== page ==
(Photo by: Sasha Maslov)
The rapper with the most chords -- Dwight Conroy Farrell is internationally known as rapper, producer and multi instrumentalist Count Bass D. He has worked with Snoop Dogg, MF DOOM, Prince Paul, Van Hunt and more. His extensive solo discography spans two decades and includes his breakthrough classic Dwight Spitz. He gains much notoriety to this day for his vocal and production work on MF DOOM’s 2004 release of “Potholderz.” Many have heard of Dwight’s moniker and work over the past two decades but still don’t know exactly how to confine him to a musical category. The self-described "Fender Rhodes Scholar" has augmented his skills as a multi-instrumentalist by truly mastering the art of sampling as well as the art of intellect. He has proven his ability to push the envelope both sonically and lyrically. His body of work arguably displays the widest range of any rapper to date.
Instantly New is the first Count Bass D vocal album since 2011’s Mic & Ike. His latest effort lives up to it’s name with universal lyrics about who he is as a result of what he has been through, seen and learned. All music is played and programmed with no samples. Instantly New is Count with a virtuosity previously unseen by a rap artist.
Count Bass D began his musical journey in his father’s church where he played drums at age four and later took lessons for piano and organ. He was awarded a scholarship to Wyoming Seminary College Preparatory school in Kingston, Pennsylvania where he discovered the fundamentals of many instruments along with advanced levels of music theory.
After prep school, he attended Middle Tennessee State University for a year and was able to garner a great deal of attention musically in the local area. This quickly landed him his first record deal with Sony Music Entertainment in December of 1993 through Pete Nice of 3rd Bass.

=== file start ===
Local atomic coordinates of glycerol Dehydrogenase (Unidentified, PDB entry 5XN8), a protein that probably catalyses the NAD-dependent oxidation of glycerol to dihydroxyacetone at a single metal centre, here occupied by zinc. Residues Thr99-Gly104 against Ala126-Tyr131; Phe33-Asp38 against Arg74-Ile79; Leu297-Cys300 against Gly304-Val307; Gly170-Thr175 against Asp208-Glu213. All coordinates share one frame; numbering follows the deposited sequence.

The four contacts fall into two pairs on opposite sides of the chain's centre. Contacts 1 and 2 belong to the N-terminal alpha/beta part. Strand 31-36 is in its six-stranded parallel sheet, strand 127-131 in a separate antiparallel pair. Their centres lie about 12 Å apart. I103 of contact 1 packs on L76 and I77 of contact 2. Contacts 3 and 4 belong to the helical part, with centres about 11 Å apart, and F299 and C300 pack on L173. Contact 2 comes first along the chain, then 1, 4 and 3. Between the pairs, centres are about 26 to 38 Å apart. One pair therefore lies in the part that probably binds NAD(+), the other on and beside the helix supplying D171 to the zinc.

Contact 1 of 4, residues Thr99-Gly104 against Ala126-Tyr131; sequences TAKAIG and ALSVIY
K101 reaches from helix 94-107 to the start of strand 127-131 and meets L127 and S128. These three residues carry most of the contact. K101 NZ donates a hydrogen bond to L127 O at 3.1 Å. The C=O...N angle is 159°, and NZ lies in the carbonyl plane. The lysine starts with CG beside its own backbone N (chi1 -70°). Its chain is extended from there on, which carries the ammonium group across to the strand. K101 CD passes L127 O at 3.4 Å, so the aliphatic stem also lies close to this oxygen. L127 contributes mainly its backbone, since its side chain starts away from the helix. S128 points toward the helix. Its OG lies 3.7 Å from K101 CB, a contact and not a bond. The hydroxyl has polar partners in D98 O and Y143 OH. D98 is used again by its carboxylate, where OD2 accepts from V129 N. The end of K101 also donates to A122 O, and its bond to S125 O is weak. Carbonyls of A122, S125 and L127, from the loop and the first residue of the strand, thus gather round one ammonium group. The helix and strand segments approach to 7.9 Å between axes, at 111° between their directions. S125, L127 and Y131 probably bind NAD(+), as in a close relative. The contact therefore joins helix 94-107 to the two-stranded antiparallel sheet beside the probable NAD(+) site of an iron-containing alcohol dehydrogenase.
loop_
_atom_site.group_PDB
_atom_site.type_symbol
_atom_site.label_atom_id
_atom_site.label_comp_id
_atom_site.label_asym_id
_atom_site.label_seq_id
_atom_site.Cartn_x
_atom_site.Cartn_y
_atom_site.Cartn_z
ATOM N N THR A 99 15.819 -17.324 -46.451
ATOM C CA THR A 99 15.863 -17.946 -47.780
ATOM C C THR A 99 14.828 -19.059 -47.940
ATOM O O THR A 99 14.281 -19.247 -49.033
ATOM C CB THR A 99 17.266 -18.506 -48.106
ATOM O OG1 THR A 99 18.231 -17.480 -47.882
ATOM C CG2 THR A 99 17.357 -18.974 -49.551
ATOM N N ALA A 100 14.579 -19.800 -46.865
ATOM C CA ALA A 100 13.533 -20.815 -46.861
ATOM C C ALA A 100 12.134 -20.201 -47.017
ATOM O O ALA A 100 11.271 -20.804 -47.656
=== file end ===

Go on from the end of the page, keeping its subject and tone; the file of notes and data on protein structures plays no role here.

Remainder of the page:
Soon after the release of Pre-Life Crisis in 1995, he met Eothen “Egon” Alapatt in a record store in Nashville and soon learned they had the same love and passion for records. They hosted a radio show called the “911 Emergency Show” for four years at 91.1 WRVU FM, Vanderbilt University. Count explored traditional electronic Hip Hop music after observing a session with The Beatnuts in 1996. He released his album “Art For Sale” (Spongebath Records) in 1999. Count took partly a singer-songwriter’s approach instead of merely a traditional rapper.
Again praised by critics, Art For Sale like Pre-Life Crisis fascinated but also confused audiences as he stood alone in the Hip Hop world with no comparable rapper in sight.MF DOOM contacted Count in 2001 to record for his Metal Face Records imprint. Count was working on Dwight Spitz and wanted to have it validate him in the traditional Hip Hop community. He began heavily using samples and also the Akai MPC drum machine series. “I wanted to make sure my authenticity would never be questioned again by the purists in the Hip Hop community.” The record has gone on to become a universally heralded classic. Recently reissued on vinyl as a “Deluxe Edition” on Thrash Flow, Dwight Spitz features MF DOOM on two tracks and a host of other Hip Hop notables such as Edan and J. Rawls. Preview and purchase Dwight Spitz and other Count Bass D releases below.